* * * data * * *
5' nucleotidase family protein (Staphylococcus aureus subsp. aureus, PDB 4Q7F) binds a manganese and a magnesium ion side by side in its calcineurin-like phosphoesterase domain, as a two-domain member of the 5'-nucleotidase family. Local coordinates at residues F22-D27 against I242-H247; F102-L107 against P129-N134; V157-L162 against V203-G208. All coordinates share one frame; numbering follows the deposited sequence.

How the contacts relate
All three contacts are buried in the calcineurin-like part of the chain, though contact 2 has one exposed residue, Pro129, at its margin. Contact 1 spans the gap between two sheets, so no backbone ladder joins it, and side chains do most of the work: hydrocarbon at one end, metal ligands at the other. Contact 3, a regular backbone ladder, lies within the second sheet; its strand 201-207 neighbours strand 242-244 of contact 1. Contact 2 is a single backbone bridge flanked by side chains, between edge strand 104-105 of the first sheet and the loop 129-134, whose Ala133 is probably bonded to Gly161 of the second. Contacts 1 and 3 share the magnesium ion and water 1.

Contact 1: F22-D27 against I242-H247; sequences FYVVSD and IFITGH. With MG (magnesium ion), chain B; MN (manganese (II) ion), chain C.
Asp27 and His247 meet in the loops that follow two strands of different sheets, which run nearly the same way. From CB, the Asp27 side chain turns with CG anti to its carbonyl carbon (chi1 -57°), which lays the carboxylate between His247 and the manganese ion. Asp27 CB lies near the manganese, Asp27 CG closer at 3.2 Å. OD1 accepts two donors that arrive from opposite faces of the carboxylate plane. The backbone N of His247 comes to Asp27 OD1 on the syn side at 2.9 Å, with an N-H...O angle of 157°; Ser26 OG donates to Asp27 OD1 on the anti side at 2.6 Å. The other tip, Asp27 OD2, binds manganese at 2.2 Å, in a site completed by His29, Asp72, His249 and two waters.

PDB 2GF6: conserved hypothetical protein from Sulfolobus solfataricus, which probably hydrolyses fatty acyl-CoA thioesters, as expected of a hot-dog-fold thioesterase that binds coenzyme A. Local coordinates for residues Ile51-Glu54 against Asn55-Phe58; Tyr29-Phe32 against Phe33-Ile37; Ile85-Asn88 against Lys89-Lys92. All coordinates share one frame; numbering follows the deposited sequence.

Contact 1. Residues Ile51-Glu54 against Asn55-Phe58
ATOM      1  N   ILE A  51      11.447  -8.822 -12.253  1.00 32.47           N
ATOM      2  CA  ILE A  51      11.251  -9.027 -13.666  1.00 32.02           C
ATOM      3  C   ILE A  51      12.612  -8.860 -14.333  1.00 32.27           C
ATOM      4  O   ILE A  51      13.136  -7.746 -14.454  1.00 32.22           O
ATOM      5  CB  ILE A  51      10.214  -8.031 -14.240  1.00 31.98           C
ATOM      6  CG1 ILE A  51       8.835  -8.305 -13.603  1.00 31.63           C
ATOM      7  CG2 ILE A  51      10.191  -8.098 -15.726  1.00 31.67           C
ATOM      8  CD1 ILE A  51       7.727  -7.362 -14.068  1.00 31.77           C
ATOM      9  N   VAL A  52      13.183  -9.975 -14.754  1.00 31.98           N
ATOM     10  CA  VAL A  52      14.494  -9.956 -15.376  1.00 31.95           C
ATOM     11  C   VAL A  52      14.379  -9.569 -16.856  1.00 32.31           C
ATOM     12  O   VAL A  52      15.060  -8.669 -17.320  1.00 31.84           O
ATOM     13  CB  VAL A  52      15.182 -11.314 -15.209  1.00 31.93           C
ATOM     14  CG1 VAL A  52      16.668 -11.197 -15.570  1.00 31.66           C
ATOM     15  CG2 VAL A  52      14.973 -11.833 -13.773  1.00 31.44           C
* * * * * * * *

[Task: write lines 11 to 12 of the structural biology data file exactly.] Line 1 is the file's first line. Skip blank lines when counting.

ATOM      4  O   ILE A  51      13.136  -7.746 -14.454  1.00 32.22           O
ATOM      5  CB  ILE A  51      10.214  -8.031 -14.240  1.00 31.98           C